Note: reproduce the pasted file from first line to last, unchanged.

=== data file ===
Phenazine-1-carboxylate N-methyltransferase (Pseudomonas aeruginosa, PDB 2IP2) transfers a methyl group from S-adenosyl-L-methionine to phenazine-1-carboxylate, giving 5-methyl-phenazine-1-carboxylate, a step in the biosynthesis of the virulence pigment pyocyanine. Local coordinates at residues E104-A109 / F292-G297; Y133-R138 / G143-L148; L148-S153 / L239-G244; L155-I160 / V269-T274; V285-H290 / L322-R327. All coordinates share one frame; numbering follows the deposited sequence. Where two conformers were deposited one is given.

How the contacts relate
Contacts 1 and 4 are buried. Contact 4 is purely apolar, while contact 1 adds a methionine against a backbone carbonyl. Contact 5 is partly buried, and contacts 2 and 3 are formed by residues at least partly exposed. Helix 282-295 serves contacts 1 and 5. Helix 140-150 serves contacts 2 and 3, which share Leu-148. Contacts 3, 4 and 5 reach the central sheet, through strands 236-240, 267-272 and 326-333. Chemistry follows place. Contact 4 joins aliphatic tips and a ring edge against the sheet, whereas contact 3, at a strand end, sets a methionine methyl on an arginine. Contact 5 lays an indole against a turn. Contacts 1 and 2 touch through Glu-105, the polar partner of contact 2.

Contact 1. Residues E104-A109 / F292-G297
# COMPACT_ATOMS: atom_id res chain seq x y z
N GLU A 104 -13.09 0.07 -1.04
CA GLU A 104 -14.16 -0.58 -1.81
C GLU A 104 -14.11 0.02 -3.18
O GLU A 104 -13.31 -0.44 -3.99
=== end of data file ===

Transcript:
Phenazine-1-carboxylate N-methyltransferase (Pseudomonas aeruginosa, PDB 2IP2) transfers a methyl group from S-adenosyl-L-methionine to phenazine-1-carboxylate, giving 5-methyl-phenazine-1-carboxylate, a step in the biosynthesis of the virulence pigment pyocyanine. Local coordinates at residues E104-A109 / F292-G297; Y133-R138 / G143-L148; L148-S153 / L239-G244; L155-I160 / V269-T274; V285-H290 / L322-R327. All coordinates share one frame; numbering follows the deposited sequence. Where two conformers were deposited one is given.

How the contacts relate
Contacts 1 and 4 are buried. Contact 4 is purely apolar, while contact 1 adds a methionine against a backbone carbonyl. Contact 5 is partly buried, and contacts 2 and 3 are formed by residues at least partly exposed. Helix 282-295 serves contacts 1 and 5. Helix 140-150 serves contacts 2 and 3, which share Leu-148. Contacts 3, 4 and 5 reach the central sheet, through strands 236-240, 267-272 and 326-333. Chemistry follows place. Contact 4 joins aliphatic tips and a ring edge against the sheet, whereas contact 3, at a strand end, sets a methionine methyl on an arginine. Contact 5 lays an indole against a turn. Contacts 1 and 2 touch through Glu-105, the polar partner of contact 2.

Contact 1. Residues E104-A109 / F292-G297
# COMPACT_ATOMS: atom_id res chain seq x y z
N GLU A 104 -13.09 0.07 -1.04
CA GLU A 104 -14.16 -0.58 -1.81
C GLU A 104 -14.11 0.02 -3.18
O GLU A 104 -13.31 -0.44 -3.99